final_oldfinal1

# final_oldfinal1 - oldnal 01 PAPAGEORGE, MATT Due: May 6...

This preview shows pages 1–3. Sign up to view the full content.

oldfnal 01 – PAPAGEORGE, MATT – Due: May 6 2008, 4:00 am 1 Question 1, chap 16, sect 3. part 1 oF 1 10 points While waiting For Stan Speedy to arrive on a late passenger train, Kathy Kool notices beats occurring as a result oF two trains blow- ing their whistles simultaneously. One train is at rest and the other is approaching her at a speed oF 13 . 9 km / h. Assume that both whistles have the same Frequency and that the speed oF sound is 344 m / s. IF Kathy hears beat Frequency at 7 . 39 Hz, what is the Frequency oF the whistles? Correct answer: 651 . 011 Hz (tolerance ± 1 %). Explanation: The Frequency oF sound waves produced by the moving whistle at Kathy’s location is given, according to Doppler E±ect, by f ± = ± v sound v sound - v train ² f = ± 344 m / s 344 m / s - 3 . 86111 m / s ² f = (1 . 01135) f. The beat Frequency equals the di±erence in Frequency between the two sources. f b = | f ± - f | = (1 . 01135 - 1) ThereFore, f = f b (1 . 01135 - 1) = 7 . 39 Hz (1 . 01135 - 1) = 651 . 011 Hz . Question 2, chap 16, sect 4. part 1 oF 1 10 points An elastic string oF mass 5 . 2 g is stretched to a length oF 1 . 791 m by the tension Force 44 N. The string is fxed at both ends and has Fundamental Frequency f 1 . When the tension Force increases to 624 . 8 N the string stretches to a length 8 . 68635 m and its Fundamental Frequency becomes f 2 . Calculate the ratio f 2 f 1 . Correct answer: 1 . 71109 (tolerance ± 1 %). Explanation: Let : L 1 =1 . 791 m , F 1 = 44 N , L 2 =8 . 68635 m , and F 2 = 624 . 8N . The Fundamental mode oF a string has wavelength λ =2 L and thereFore Frequency f = v 2 L , where v = ³ F μ = ´ µ µ F m L = · FL m is the speed oF waves on the string. Alto- gether, f = 1 2 L · m = 1 2 · F mL . Thus the ratio is f 2 f 1 = 1 2 · F 2 2 1 2 · F 1 1 = · F 2 L 1 F 1 L 2 = ³ (624 . 8 N) (1 . 791 m) (44 N) (8 . 68635 m) = 1 . 71109 . Note: You don’t need the value oF the string’s mass since it cancels out oF the Frequency ratio. Question 3, chap 17, sect 3. part 1 oF 1 10 points A variable-length air column is placed just below a vibrating wire that is fxed at the both ends. The length oF air column open at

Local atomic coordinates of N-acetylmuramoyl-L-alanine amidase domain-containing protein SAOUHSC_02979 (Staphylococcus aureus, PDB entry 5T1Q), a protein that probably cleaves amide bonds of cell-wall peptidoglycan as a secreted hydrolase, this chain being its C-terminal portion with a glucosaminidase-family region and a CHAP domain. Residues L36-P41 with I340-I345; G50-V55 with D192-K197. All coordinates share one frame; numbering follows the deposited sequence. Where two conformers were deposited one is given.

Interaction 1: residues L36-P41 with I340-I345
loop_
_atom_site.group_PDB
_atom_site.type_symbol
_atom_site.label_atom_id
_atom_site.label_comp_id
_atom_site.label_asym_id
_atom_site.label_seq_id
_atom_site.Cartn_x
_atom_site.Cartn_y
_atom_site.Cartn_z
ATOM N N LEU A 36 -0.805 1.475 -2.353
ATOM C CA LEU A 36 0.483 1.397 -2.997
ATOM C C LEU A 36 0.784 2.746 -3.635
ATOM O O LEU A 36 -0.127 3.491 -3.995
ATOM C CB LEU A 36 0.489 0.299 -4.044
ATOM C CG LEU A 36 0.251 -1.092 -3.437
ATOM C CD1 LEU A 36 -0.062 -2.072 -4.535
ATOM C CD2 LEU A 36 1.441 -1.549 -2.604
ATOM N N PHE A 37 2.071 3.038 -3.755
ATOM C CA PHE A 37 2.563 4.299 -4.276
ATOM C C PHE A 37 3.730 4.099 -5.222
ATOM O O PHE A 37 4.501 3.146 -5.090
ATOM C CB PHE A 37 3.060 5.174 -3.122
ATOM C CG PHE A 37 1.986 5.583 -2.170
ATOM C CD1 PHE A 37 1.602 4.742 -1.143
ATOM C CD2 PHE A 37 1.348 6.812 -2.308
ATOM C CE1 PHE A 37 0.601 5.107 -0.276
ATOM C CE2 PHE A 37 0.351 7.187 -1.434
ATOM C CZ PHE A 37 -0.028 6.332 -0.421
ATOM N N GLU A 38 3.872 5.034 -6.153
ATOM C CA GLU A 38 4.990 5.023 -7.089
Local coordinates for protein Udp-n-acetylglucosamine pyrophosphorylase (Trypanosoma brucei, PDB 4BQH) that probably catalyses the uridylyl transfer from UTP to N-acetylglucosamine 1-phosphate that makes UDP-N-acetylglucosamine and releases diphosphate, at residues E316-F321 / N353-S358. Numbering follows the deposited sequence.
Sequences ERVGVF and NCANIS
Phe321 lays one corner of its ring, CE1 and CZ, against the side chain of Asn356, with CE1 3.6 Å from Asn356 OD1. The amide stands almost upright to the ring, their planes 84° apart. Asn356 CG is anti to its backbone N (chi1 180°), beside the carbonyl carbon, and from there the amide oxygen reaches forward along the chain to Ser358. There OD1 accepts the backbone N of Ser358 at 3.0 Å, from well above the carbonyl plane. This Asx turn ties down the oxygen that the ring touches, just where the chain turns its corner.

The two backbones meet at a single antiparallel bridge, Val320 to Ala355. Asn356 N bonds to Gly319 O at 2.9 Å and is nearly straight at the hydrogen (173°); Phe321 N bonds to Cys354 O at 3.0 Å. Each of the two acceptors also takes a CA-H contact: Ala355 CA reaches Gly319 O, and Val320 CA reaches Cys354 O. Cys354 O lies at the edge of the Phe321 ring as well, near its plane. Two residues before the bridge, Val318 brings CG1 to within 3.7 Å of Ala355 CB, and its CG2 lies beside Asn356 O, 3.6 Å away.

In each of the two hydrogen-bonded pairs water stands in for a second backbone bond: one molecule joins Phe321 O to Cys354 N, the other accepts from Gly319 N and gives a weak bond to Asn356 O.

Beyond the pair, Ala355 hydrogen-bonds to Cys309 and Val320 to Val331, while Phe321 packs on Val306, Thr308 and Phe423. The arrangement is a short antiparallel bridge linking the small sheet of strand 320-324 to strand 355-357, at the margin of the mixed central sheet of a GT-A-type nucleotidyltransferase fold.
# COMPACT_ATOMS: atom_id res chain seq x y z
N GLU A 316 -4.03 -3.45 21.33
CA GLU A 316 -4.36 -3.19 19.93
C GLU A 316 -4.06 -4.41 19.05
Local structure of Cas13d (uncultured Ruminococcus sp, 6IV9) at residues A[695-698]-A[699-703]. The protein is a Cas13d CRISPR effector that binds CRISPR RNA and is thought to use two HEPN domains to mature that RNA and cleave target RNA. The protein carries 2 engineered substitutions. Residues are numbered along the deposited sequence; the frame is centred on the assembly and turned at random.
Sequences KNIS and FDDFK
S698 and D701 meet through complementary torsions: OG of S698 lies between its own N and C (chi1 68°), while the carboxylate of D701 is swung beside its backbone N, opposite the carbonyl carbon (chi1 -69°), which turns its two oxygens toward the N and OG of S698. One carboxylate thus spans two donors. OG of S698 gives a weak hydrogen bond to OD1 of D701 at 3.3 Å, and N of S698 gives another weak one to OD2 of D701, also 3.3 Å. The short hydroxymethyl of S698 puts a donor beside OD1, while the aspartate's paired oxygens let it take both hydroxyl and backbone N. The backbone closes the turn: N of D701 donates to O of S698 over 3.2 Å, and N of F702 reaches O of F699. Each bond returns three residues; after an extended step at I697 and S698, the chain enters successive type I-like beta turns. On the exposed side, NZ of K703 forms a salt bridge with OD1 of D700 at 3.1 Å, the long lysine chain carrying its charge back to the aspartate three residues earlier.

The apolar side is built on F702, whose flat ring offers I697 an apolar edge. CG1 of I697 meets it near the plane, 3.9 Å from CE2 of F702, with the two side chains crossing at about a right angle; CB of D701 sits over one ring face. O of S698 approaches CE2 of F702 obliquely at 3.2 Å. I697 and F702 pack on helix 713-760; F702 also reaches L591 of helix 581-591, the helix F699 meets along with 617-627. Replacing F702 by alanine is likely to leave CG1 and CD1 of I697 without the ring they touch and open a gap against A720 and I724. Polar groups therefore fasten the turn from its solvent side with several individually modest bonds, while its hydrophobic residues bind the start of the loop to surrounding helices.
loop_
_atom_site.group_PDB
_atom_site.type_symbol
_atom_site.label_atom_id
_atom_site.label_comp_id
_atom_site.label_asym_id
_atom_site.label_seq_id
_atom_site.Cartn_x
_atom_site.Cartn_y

This preview has intentionally blurred sections. Sign up to view the full version.

View Full Document
oldfnal 01 – PAPAGEORGE, MATT – Due: May 6 2008, 4:00 am 2 one end is gradually increased From zero until the frst position oF resonance is observed at 24 . 9 cm. The wire is 127 . 2 cm long and is vibrating in its third harmonic. ±ind the speed oF transverse waves in the wire iF the speed oF sound in air is 340 m / s. Correct answer: 289 . 478 m / s (tolerance ± 1 %). Explanation: Given : L = 24 . 9 cm , L wire = 127 . 2 cm , and v sound = 340 m / s . The length oF the air column when the frst resonance is heard is L = λ air 4 , where λ air is the wavelength oF the sound in air. The Frequency oF sound wave, and hence the vibrating wire producing sound, is f = v sound λ air = v sound 4 L . When the wire vibrates in its third harmonic, its wavelength is related to its length as Fol- lows; L wire = 3 2 λ wire , where λ wire is the wavelength oF waves trav- eling in the wire. ThereFore, λ wire = 2 3 L wire , and the speed oF transverse waves in the wire is v wire = λ wire f = ± 2 3 L wire ² ³ v sound 4 L ´ = L wire v sound 6 L = (127 . 2 cm) (340 m / s) 6 (24 . 9 cm) = 289 . 478 m / s .
This is the end of the preview. Sign up to access the rest of the document.

## This note was uploaded on 11/03/2010 for the course PHYSICS 303 taught by Professor Shih during the Spring '10 term at University of Texas at Austin.

### Page1 / 23

final_oldfinal1 - oldnal 01 PAPAGEORGE, MATT Due: May 6...

This preview shows document pages 1 - 3. Sign up to view the full document.

View Full Document
Ask a homework question - tutors are online